Material hold down?

Hello all, I dont have a Laser yet (still researching) but would like to know if material hold is a common thing when cutting ? I have a cnc and material hold is a big deal when cutting.
Thanks in advance

Mostly no. There’s no force trying trying to push things around like when shoving a tool bit through material. There may be times when things need a little hold down to keep them from blowing around under the stream of air from the cutting nozzle.

They’re useful when your material won’t lie flat.

Like bowed ply and leather. For leather I have a piece of 6mm mdf with a cutout in the middle of 600x600. I put the leather on a board, put the second board over the top and use clamps that hold on to my honeycomb. I have a few sacrificial boards for difficult mounting, that will take double-sided tape, carpet tape, etc. so rarely use the clamps. I have some 2/3kg weights and some heavy granite tiles I use for low-profile weighting, too. You just have to be careful with the tool path. I run a frame without anything tightened down, so you don’t break anything. Once the path is clear, I tighten it up and run the job.

The other reason clamps are useful is if you have parts that may tip over balanced on a bed rail, and the head can catch the cut piece and move the material - clamps help it with light touches that might otherwise ruin a job and just flick the part into the bin beneath.

I’m going to make some fittings with 2.4mm, 3mm slots that you slide material in that holds it all around, for when you want to not get reflection burns, I will have supports to match at the relevant heights to keep the material flat and to allow parts to drop onto the honeycomb.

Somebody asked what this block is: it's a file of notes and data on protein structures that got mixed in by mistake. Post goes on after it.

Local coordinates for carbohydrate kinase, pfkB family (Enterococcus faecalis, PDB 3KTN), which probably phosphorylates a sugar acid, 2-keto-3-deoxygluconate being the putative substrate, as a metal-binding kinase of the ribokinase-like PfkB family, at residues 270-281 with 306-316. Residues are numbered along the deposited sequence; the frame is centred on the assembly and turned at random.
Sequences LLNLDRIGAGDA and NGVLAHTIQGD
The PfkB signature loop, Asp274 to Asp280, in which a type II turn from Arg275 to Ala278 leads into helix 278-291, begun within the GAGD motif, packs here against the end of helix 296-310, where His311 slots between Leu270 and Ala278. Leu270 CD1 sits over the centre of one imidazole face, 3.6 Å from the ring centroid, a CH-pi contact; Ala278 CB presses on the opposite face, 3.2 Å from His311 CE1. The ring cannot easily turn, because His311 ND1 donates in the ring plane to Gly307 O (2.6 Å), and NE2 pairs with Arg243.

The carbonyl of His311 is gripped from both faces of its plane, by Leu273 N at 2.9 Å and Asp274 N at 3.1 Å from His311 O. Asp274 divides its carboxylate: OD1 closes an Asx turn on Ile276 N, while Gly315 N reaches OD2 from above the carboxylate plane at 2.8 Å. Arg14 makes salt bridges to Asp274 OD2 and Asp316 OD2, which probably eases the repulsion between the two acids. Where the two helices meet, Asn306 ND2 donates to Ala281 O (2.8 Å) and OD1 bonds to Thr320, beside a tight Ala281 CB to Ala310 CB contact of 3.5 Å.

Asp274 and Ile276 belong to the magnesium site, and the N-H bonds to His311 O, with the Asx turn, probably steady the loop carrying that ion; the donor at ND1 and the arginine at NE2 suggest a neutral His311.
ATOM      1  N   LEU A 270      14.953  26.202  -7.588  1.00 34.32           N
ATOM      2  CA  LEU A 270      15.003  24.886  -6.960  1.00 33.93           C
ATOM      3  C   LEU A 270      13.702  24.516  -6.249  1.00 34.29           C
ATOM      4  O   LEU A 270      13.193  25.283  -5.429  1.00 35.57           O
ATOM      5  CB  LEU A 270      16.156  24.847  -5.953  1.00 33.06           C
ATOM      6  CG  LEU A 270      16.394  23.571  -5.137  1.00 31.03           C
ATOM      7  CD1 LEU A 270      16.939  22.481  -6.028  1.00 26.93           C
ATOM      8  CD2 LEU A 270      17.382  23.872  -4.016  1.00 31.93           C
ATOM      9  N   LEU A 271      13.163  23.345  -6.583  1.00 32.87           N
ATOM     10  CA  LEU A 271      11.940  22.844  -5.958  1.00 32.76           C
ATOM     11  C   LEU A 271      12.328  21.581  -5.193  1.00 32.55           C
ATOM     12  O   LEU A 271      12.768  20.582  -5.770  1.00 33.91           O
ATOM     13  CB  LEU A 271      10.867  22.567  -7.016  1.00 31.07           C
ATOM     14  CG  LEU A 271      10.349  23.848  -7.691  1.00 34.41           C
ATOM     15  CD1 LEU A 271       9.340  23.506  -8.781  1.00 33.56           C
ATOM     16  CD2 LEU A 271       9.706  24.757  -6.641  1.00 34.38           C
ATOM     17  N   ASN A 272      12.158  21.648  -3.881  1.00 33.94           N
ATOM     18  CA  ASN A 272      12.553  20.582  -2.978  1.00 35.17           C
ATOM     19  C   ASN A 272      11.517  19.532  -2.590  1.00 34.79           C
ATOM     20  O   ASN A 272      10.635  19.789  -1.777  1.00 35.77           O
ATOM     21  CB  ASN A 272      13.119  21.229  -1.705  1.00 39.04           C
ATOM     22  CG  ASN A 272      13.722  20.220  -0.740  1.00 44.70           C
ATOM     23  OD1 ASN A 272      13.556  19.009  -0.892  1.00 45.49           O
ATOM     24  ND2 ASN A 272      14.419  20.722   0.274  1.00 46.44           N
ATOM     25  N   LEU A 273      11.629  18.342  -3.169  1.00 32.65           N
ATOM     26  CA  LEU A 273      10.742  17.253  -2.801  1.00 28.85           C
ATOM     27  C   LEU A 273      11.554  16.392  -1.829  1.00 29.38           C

I don’t use the honeycomb much.

A recent Lightburn video showing the magic of print and cut provides a bit of insight to securing one’s work piece. A drop-out levered itself in such a manner as to shift the entire work piece, creating a misalignment. Had the piece been secured in any way, it’s likely the drop-out would not have caused the fault. If the work piece is on a flat surface, that won’t be a problem, but elevated work could shift.

I am using magnets to hold down my leather, they are a little bigger than a quarter and about 1/4 inch thick with 80 lb pull. I have a steel honeycomb bed. They work great.

I use a lot of 6mm plywood in projects and that is almost never flat. I also have a steel plate on the bed and support work with 10mm high magnets. I designed these “pegs” that are 10mm high to the lower jaw and will open to take 10mm thick material. I designed them to not ever be more than 4mm above the job as my focus height is 4.5mm so no problem with the risk of collision with the nozzle. They have a strong magnet in the bottom part and the closing force is enough to hold the plywood flat.

Hope that helps.